USU UWLP Publishes Research Summaries on Perceptions of Domestic Violence, Sexual Assault and Harassment

By Susan Madsen & Melinda Colton | February 1, 2024


Man and woman

Researchers from the Utah State University Utah Women & Leadership Project (UWLP) conducted a statewide study to establish a baseline of public perceptions of the awareness, understanding, and attitudes regarding the challenges of Utah women and girls. The survey, conducted in the fall of 2023, focused on five areas: education, community engagement, safety and security, health and well-being, and the workplace.

The 80-question survey was based on existing literature and survey instruments, guidance from experts, and baseline data needed by leaders of A Bolder Way Forward, a new initiative inviting  Utahns to break down the barriers that keep women and girls from thriving. Additional research summaries will be published in the coming months to provide Utah leaders and residents with insights into Utahns’ current perceptions.

The UWLP collected data from October 24 to November 30, 2023, and 3,505 Utahns ages 18 and older participated. Research summaries were recently published on Domestic Violence, Sexual Assault, and Sexual Harassment and Gender-Based Discrimination. The reports are authored by Susan R. Madsen, founding director of the UWLP, and are being used to set goals and metrics for “A Bolder Way Forward.”

Domestic Violence – One in three Utah women will experience some form of contact sexual violence, physical violence, and stalking by an intimate partner in her lifetime.

Survey results included:

  • Only 25.6% firmly agreed domestic violence is a problem in Utah.
  • 62.4% of Utahns’ agreed that emotional abuse is just as serious as physical abuse.
  • About one-third of Utahns were either neutral or disagreed that they know where to find domestic violence resources and support in their communities.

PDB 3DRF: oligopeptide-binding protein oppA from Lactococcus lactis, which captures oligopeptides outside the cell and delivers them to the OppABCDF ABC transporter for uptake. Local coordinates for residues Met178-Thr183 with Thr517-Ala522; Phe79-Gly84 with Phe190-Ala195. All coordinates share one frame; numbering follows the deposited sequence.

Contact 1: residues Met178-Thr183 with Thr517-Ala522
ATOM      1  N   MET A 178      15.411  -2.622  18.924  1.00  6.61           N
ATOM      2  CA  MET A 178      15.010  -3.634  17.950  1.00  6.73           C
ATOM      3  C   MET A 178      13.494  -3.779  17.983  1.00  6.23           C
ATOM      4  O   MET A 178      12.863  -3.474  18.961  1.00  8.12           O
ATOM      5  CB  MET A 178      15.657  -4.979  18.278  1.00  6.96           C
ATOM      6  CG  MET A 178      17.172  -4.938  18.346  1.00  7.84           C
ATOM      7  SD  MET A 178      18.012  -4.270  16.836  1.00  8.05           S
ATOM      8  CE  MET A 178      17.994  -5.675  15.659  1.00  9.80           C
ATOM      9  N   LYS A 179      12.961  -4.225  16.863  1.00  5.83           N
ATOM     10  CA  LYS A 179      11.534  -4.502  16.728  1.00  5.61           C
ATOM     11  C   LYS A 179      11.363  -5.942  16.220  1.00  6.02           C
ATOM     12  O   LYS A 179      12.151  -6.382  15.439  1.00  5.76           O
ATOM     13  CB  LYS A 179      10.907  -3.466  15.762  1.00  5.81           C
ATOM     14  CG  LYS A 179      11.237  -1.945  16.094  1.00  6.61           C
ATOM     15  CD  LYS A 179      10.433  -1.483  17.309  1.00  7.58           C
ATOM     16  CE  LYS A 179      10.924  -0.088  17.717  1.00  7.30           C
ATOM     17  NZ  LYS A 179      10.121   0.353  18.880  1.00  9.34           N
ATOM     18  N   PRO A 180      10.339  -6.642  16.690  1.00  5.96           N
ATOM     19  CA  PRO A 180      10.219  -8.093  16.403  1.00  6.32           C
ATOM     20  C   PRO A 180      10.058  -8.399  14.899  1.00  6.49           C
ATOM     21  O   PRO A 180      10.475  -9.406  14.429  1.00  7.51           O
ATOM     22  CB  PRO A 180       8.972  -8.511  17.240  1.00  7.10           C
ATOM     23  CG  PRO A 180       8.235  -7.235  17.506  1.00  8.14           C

• About half of the respondents agreed that they know how to take concrete steps to help address domestic violence in their community.

“Through the decades, Utahns’ challenges with domestic violence have not been discussed openly,” said Madsen. “Yet, hundreds of people around the state have tirelessly helped survivors and their children, though many seeking shelter have been turned away because of limited resources and capacity. These concerns have surfaced more publicly in the past few years, particularly with recent, highly visible tragedies. However, this study found a persistent lack of awareness of the problems, resources, and solutions.”

Sexual Assault – Sexual assault is a significant issue, with one in three Utah women experiencing sexual assault in their lifetime and one in six Utah women experiencing rape. Utah is ranked 9th out of 50 states for the number of rapes per capita.

Survey results indicated:

  • Many Utahns are aware that sexual assault is a disturbing trend in Utah.
  • 85% of respondents agreed that any unwanted sexual contact or behavior is sexual assault.
  • 19.7% felt they could do nothing to help change sexual assault in their communities, while another 21.3% were unsure. Most at least somewhat agreed that they could help.
  • While 60% of participants agreed at some level that they knew where to find sexual assault resources in their communities, only 15.3% strongly agreed.

“In the past few years, awareness of this significant societal problem has risen, but the work has just begun,” said Madsen. “This study found that there is still a serious lack of awareness regarding the problem, resources, and solutions. To keep more Utah women and girls safe, awareness building and prevention must catapult forward.”

Sexual Harassment and Gender-Based Discrimination – It is difficult to track current trends and measure progress regarding sexual harassment and gender-based discrimination. Four survey items in the study provided insight to help guide changes to improve women’s experiences in the Utah workplace and beyond.

Findings include:

  • 83.5% of respondents agreed that sexual harassment and gender-based discrimination are problems in Utah.
  • 82.3% disagreed that people make a bigger deal out of these two issues than is warranted.
  • The findings suggest many are uncertain of what to do if they experience or see others experience sexual harassment and other types of gender-based discrimination.
  • Most survey participants do not trust that organizations in Utah would appropriately handle a sexual harassment report. In fact, only 11.1% either agreed or strongly agreed that this was the case. 

“To me, one of the most troubling findings from this study is that Utah employees, particularly women, do not trust that organizations in the state will appropriately handle a sexual harassment situation if it is reported,” said Madsen. “Trust is essential if Utah women are going to feel safe, and feeling safe is a critical component of thriving.”